The Keeper
Produced by Michelle Silverstein
Written and Directed by Joe Brewster
Released by Kino International

Joe Brewster’s film The Keeper came out while New York was reeling from the ease of Abner Louima, the Haitian immigrant beaten and tortured by white cops in Brooklyn. Coincidentally, his movie is about wayward corrections officers—but the officers are black, not white. Shot for a mere $150,000, without help from a major studio, The Keeper is the most brutally honest film to date about life inside prison—in this case, Kings County Jail, where Brewster, an independent black director, used to work as a psychiatrist. Portraying the attitudes and behavior of black cops and guards, The Keeper parallels the work of Richard Wright, who saw a white society and justice system incurably hostile to the faceless, violent underclass. The film points to an ever more visible divide between minorities who have assimilated to some degree and those who have not.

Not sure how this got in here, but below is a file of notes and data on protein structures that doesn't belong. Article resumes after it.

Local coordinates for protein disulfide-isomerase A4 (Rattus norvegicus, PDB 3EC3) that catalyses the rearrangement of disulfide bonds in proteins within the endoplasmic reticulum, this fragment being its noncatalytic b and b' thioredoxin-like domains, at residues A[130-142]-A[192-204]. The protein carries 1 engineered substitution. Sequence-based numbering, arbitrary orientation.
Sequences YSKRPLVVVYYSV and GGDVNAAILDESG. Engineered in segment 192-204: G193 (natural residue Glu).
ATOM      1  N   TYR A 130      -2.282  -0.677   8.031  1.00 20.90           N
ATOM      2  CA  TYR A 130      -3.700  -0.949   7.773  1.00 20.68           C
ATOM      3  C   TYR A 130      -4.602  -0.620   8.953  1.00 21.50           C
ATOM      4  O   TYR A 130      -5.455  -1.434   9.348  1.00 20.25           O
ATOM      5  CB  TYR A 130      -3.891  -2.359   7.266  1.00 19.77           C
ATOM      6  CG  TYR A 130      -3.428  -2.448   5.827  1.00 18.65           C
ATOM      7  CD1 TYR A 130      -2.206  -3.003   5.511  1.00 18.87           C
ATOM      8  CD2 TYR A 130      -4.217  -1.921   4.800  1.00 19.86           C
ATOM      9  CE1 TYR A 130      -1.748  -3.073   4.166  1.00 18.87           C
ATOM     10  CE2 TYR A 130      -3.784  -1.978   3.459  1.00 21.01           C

Filmed mostly at Kings County Jail, the movie opens with several officers interrogating Jean Baptiste, a Haitian immigrant arrested after a black woman (apparently strung out on drugs) accused him of raping her. Stubbornly protesting his innocence, Jean is hauled off to a cell to await trial, whereupon he tries to hang himself only to be saved at the last second by Paul Lamont, a black corrections officer and law student. After talking with the woman who accused Jean, Paul becomes convinced of the man’s innocence and raises the money to bail him out of jail. Alienated from his family, Jean moves in with Paul and his wife Angela, who is at first scared but then enthralled by this quiet Haitian with his interest in voodoo and bizarre rituals. Superstitious, mysterious, and aloof, Jean is clearly out of place in the modern, concrete world, unlike Paul, who—in spite of having a Haitian immigrant father—has assimilated well and is working toward a law degree.